Is this not a metaphor for life, good advice for getting out of a scrape, for surviving a close shave? You’re out there on your own. You’ve managed to find a safe place, however precarious. But you’ve got to move on. Often, someone coming up behind will give you a lift. But if not, you’ve got to do it yourself. In the act of stealing second base, you make it wholly your own. Miraculously, no one expects you to give it back. They respect you for it. Stand up, brush off the dirt, and look around. You’re already halfway home.

On Watching ‘The War of the Worlds’

Last Saturday night I watched The War of the Worlds with my sons. This was the 1953 George Pal version, not the recent Spielberg remake. The boys were very excited. We had prepared a little cinema in the living room, dimmed the lights. I even allowed them to eat chocolate while they watched, an unheard-of luxury. My younger son’s glasses had been slightly mangled in a sword fight with his brother earlier in the evening, so they rested dramatically askew on his nose as if he was posing for a Picasso portrait.

I’ve been enthusiastically sharing—and consequently, rediscovering—my love for science fiction with the boys as they get older. It’s tremendous fun to share with them some of my favorite flicks, especially the classic B movies I used to watch every Saturday and Sunday afternoon as a kid: Earth versus the Flying Saucers, When Worlds Collide, Destination Moon and The Day the Earth Stood Still, which to this day remains one of my most beloved films. I even turned them on to The Prisoner, the cult 1960s British spy series, which used to be on PBS late at night after Monty Pythons Flying Circus when I was I teenager.The War of the Worlds is a truly awful film. It is filled with all the romantic and jingoistic cliches of the 1950s without any of the veiled anti-McCarthite symbology. The hero is as stiff as a board, and the heroine never appears without screaming or bursting into tears. But I’ve always loved the film because of the devastating death ray and those sleek, elegant Martian spaceships (of which I am reminded every time I see an art deco Paris metro station), and because it occasioned my first real confrontation with authority.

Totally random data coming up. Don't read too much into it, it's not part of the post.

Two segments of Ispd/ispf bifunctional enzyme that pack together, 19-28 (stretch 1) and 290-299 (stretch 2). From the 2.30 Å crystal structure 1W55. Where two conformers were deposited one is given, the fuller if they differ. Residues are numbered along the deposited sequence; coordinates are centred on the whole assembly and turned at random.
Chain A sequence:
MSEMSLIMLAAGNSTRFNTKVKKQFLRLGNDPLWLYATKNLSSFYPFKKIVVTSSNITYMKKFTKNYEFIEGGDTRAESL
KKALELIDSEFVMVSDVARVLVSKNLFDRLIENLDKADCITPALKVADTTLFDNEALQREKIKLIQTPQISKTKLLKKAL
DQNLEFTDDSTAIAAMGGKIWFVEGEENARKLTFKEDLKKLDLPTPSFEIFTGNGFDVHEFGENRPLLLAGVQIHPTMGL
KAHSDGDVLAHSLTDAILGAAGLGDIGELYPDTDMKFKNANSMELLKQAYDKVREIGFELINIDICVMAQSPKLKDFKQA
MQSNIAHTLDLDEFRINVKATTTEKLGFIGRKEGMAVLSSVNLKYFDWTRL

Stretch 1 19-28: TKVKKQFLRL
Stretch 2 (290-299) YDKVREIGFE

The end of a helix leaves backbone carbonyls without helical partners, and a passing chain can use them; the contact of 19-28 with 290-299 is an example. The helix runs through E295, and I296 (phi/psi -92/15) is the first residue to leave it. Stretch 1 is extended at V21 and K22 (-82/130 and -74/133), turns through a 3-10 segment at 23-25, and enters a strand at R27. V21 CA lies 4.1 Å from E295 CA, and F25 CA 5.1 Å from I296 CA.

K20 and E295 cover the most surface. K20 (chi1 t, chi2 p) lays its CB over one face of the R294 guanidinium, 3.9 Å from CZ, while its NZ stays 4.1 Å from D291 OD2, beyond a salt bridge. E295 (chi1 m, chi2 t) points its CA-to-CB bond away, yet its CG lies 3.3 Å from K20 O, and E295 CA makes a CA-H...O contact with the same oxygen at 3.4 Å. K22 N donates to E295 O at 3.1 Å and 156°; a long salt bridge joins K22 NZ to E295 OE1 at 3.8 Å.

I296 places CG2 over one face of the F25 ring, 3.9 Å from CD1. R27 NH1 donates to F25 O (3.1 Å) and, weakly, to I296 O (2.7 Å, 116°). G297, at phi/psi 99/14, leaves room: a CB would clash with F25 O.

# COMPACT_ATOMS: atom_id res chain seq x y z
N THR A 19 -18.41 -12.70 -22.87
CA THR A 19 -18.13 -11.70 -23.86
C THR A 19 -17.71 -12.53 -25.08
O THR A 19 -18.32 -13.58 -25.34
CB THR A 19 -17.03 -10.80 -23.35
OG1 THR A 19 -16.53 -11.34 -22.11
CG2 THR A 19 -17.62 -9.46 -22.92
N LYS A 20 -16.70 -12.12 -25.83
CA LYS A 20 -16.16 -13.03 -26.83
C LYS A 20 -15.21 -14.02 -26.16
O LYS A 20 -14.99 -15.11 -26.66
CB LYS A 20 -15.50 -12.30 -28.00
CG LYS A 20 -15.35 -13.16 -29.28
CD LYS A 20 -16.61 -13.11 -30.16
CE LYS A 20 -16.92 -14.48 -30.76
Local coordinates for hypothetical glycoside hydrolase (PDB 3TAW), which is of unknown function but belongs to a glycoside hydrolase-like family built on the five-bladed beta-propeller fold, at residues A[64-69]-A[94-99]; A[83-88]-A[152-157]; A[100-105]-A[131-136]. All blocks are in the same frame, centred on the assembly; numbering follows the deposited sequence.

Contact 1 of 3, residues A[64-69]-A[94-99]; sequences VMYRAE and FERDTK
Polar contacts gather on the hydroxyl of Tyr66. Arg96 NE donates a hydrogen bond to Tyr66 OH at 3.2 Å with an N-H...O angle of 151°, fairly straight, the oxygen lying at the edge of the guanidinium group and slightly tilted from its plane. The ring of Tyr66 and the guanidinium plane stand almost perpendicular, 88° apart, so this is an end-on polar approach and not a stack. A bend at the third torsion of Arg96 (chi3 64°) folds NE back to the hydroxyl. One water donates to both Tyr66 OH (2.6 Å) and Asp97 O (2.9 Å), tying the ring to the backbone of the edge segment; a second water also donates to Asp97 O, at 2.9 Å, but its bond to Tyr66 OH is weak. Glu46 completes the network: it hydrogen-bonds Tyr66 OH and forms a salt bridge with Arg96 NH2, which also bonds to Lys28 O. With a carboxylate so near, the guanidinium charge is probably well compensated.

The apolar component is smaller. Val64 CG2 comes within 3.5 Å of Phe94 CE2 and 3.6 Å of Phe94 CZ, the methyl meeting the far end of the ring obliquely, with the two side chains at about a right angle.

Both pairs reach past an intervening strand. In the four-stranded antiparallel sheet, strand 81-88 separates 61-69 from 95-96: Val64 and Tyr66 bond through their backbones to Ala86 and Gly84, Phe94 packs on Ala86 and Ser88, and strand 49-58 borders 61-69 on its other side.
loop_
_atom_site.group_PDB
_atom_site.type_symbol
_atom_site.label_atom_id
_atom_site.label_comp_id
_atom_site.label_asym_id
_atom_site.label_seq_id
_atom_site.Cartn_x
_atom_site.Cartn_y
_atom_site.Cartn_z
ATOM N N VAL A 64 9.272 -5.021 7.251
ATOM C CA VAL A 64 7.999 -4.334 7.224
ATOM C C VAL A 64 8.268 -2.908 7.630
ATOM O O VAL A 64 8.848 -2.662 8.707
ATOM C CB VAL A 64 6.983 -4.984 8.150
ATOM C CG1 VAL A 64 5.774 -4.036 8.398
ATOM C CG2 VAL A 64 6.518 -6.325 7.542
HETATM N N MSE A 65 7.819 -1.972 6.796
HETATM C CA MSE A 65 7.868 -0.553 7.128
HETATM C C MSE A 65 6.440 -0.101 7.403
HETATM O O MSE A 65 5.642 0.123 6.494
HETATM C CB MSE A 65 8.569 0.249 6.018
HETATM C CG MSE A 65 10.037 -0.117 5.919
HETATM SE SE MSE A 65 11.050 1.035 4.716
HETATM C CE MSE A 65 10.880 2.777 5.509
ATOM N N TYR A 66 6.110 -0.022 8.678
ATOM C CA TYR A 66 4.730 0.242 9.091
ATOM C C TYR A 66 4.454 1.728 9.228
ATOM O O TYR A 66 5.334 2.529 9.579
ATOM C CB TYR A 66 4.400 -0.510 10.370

I was in the second grade at a Catholic primary school, so I was about eight years old. (The same age at which I discovered aphorisms in Reader’s Digest.) I had just seen The War of the Worlds on television, and somehow the subject came up in Sister Edmunda’s class. I was terrified of Sister Edmunda. She was a mean and unpredicatable teacher. She was very elderly and would often repeat things in class or contradict something she had just said or teach us things that even we as eight-year-olds knew were wrong. Of course, I didn’t realize at the time that she was senile. I just knew that she was a bit crazy, really scary and I didn’t want to get on the wrong side of her.

Anyway, somehow The War of the Worlds came up in class and Sister Edmunda asked: Why did the Martians die? My hand shot up immediately because I had just seen the film and that final image—the dying Martian’s moist green limb, with three suction cups for fingers, creeping from the spaceship and then falling still—was so vivid in my mind. But Sister Edmunda called on someone else, and that person offered meekly: Because of prayer? Yes! Sister Edmunda announced. Because God answered the people’s prayers. This didn’t sound right to me, though, so I tenatively raised my hand and Sister Edmunda acknowledged me with a slight nod. I think the Martians died because they were poisoned by something in the atmosphere, I said. Sister Edmunda’s face darkened. She strode toward my desk in her stooped way and fixed me with her furious, baleful gaze. No, she barked, glowering above my chair. The Martians died because of prayer. Then she went on to lecture me on how God is all-powerful and all-loving and how he vanquished those nasty Martians for us. She then made me stand facing the corner in the front of the classroom as punishment for my heresy.

But I knew she was wrong. The climax of the film comes as the defeated humans cower in a church praying for a miracle, but the Martians died because their immune systems couldn’t withstand our earthly bacteria. That’s a preposterous oversight for a race so technically advanced, but there you have it. The narrator does say at the very end that God in his wisdom provided these bacteria for just such a purpose, but I didn’t believe it. They died because the bacteria got them, and that was it. I never forgot or forgave Sister Edmunda for the humiliation she put me through for saying what I knew to be true. It makes me think of Henry David Thoreau’s dictum:

Say what you have to say, not what you ought.